When someone loves you

When someone really loves you they may in fact be a direct challenge to anyone or any thing in life that has given you the message — or may still be giving you the message — that you not worth loving. Whether that message is delivered by the punishing voice or hand of a parent or another family member or stranger, or someone alleged to be a trusted member of society, the message is pulverizing, and horribly wrong.

 
You are well worth loving and you always have been well worth loving. Whether you truly know this to be true or not, it is true.

 
If a child lives in a environment in which he or she is told, every day of their life, that they are bad, not worth loving, ugly, stupid, fat, and so on, what else would one expect a child to believe? Children have no reference point they can draw from to understand what they are being told about themselves is completely false.

 
So, when someone loves you, that person, that love, is a direct contradiction of the myth the wounded child has come to believe, and therein lies the challange. Breaking free of the myth, getting free of your history.

 
This is not easy, I know. But it is, I promise you, possible. I know this too.

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Because you’re gone

I’m sorry I could not save you

I swear I would have if I could have

I’ve heard no sound so bruising as silence

Because you’re gone

*

I’m sorry you could not save you

I wonder if you would have if you could have

The sunrise seems smaller these days

Because you’re gone

*

I’m sorry you couldn’t trust anyone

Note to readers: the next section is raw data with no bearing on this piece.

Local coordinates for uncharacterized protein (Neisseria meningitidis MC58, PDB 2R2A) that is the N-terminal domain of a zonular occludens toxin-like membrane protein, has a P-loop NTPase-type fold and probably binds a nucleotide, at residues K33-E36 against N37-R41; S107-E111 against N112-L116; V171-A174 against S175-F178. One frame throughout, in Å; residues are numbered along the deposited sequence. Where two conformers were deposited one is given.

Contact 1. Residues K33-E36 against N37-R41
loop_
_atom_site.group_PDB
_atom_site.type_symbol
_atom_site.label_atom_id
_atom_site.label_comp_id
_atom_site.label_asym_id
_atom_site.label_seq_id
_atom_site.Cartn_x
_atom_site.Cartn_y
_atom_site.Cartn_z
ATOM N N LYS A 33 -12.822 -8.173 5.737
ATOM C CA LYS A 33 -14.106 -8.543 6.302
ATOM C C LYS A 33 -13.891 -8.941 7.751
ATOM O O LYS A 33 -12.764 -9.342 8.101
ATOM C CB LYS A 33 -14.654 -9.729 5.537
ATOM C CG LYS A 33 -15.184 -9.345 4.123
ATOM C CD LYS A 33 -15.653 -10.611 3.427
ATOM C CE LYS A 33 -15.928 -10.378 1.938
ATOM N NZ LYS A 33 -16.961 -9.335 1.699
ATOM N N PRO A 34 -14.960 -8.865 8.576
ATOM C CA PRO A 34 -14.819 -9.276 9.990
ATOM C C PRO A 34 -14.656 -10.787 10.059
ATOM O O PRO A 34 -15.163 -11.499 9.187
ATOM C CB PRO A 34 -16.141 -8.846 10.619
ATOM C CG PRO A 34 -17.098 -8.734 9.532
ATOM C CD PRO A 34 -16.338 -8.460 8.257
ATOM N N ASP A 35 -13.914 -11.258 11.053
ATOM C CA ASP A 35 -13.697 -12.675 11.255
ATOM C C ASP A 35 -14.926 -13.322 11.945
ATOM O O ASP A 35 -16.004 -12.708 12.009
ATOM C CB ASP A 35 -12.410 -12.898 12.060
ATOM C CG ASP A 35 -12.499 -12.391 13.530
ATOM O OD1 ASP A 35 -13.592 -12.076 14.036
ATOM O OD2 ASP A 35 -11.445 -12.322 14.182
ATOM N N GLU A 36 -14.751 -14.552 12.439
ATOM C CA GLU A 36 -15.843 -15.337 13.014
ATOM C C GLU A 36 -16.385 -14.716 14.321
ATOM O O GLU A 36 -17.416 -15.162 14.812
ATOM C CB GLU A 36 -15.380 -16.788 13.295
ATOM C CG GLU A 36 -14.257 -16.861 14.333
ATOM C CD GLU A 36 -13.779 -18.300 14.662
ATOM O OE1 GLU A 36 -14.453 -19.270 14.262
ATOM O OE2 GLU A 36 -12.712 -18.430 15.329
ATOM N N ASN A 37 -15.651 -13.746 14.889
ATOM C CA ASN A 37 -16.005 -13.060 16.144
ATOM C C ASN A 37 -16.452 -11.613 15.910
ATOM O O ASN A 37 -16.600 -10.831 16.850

Would you’ve trusted you if you could have

I don’t think you stood a chance

Because you’re gone

*

I’m sorry these words can’t reach you

They would have if they could have

You could hear but you couldn’t listen

Because you’re gone.

*

I’m sorry I could not save you

I swear I would have if I could have

There’s less light in my heart now

Because you’re gone

*

The trust reward

There are many things to be grateful for when you live a sober life.  That I still have my life tops my list, thank you very much (smile). The fact those who know me trust me because they know they can is right up there. To be trusted is quite the gift, especially for someone like me who for years would lie and spin tall tales without batting an eye. It was a unhealthy way of life. It was so ingrained in my character there were times I either didn’t realize I was doing it or times when the lie was so silly it baffled even me. If I read 25 books one year I’d say I’d read 26. Crikey!

Many  believe (I did) the moment you stop using (alcohol and or drugs) you are sober. Not true. You have to stop using to then get sober. It took time for me to learn how to live a sober life, an honest life. Dishonesty itself is an insidiously addictive substance.

Being honest does not (by any stretch of the imagination) mean I am always be right. Far from it. In fact, one of aspects of honesty I appreciate the most is the relative ease with which I can admit when I’m wrong, and, when appropriate, apologize. There is something comforting about honesty.

Now, the fact I am honest does not mean people always believe me.  Though they are not always pain free, moments when people think I am being dishonest with them are absent the presence of guilt (now there’s an emotion that will erode one’s sense of worth) and therefore less stressful and complex moments to manage. Not always easy though. While honesty does not make life easy, it does make life easier.

“No legacy is so rich as honesty,” wrote William Shakespeare (“All’s Well that Ends Well”, Act 3 scene 5).  For me it is a legacy within reach, and one I’d never thought possible.